Deep Learning for Radar Target Recognition

The United States Air Force Research Laboratory

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The focus of this course will be recent research results, technical challenges, and directions of Deep Learning (DL) based object classification using radar data (i.e., Synthetic Aperture Radar / SAR data). First, we will present an overview RF ATR research in the past (i.e., template-based approach conducted under DARPA MSTAR (Moving and Stationary Target Acquisition and Recognition) program and limitations of this approach. Then will provide an overview of various machine learning (ML) theories applied to RF data. Finally, we will demonstrate implementations and performance analysis of DL-based ATR on SAR data using Amazon’s Web Service (AWS) cloud computing, Google Collaboratory GPUs, and/or TensorFlow. Datasets to be used include AFRL public released MSTAR, CVDome, SAMPLE and North Eastern University RF signals data.



It is evident that significant research efforts have been devoted to applying DL algorithms on video imagery. However, very limited literature can be found on technical challenges and approaches to execute DL algorithms on radio frequency (RF) data. We will present hands-on implementation of DL-based radar object classification using PyTorch and TensorFlow tools. Unlike passive sensing (i.e., video collections), Radar enables imaging ground objects at far greater standoff distances and all-weather conditions. Existing non-DL based RF object recognition algorithms are less accurate and require impractically large computing resources. With adequate training data, DL enables more accurate, near real-time, and low-power object recognition system development. We will highlight implementations of DL-based (i.e., Convolution Neural Networks (CNN)) SAR object recognition algorithms in graphical processing units (GPUs) and energy efficient computing systems. The examples presented will demonstrate acceptable classification accuracy on relevant SAR data. Further, we will discuss special topics of interest (adversarial machine learning, transfer learning) on DL-based RF object recognition as requested by the researchers, practitioners, and students.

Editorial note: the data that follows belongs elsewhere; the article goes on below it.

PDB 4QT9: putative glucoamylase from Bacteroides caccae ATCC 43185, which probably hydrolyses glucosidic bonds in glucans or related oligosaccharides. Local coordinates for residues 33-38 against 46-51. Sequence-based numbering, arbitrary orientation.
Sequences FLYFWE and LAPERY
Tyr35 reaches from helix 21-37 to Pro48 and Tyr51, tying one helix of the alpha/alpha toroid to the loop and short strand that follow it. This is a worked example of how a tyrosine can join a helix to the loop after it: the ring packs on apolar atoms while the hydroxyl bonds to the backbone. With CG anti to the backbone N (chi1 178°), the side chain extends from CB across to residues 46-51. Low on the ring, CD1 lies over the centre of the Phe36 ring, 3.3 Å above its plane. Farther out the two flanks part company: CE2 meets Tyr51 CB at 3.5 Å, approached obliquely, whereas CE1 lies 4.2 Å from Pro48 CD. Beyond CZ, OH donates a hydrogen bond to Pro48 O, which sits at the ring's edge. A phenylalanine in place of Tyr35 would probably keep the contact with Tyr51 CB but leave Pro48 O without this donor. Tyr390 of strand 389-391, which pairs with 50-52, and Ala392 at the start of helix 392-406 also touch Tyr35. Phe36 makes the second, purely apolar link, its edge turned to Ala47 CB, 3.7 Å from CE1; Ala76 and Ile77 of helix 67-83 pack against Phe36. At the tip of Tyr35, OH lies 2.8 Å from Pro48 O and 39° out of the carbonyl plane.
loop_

Learning Outcomes

  1. The student will understand various machine learning algorithms
  2. The student will be able to identify object features in radar imagery
  3. The student will be able to construct a machine learning system to detect and classify targets from radar imagery
  4. The student will be able to compare technical challenges involving radar and video image classification
  5. The student can differentiate benefits of DL-based RF object classification as compared to existing algorithms (i.e., template-based approach)
  6. The student would become aware of software tools and data applicable to their research interests

Intended Audience

Engineer/Researcher interested in applying Deep Learning on radar or electro-optical data for developing object recognition/self-driving car/autonomous/expert systems.

Course Level: The materials for this course will be intermediate; some understanding on machine learning will be useful but not a requirement.

Course Materials: I will be using our recently published (July 2020, Artech House) Textbook “Deep Learning for Radar and Communications ATR”.

Outline and time frame of the Short Course

Course Length: The course could be made for Half-day (4 hours of instruction) or Full-Day (8 hours of instruction).

Lecture Outline

  1. Radio Frequency ATR: Past, Present, and Future: 20 min
  2. Mathematics for Machine Learning / Deep Learning: 20 min
  3. Review of ML Algorithms: 30 min
  4. Deep Learning Algorithms: 30 min
  5. RF Data for ML Research: 15 min
  6. DL for Single Target Classification: 25 min
  7. DL for Many Targets Classification: 20 min
  8. RF Signals Classification: 15 min
  9. RF ATR Performance Evaluation: 25 min
  10. Emerging ML Algorithms for RF ATR: 35 min

Instructor Short Course History

Previous Offerings: I taught (on-site) this course at IEEE Radar Conference 2022 (NYC), 2021 at Atlanta (Video), RadarConf. 2019 (Boston). At Boston, I had the largest tutorial attendees (42 people) among all the tutorials. I also presented this tutorial at SPIE DCS 2018. The authors also presented a tutorial on “SAR Signal and Image Processing” at IEEE RadarConf 2010 (Washington D.C.). We also been selected for this tutorial offerings at RadarConf. 2020 (DC), and Tri-Service Radar Symposium 2020. I also provided four DL presentations. Currently, I am invited to offer this Short course at IEEE Bangalore, India (July 8, 2022).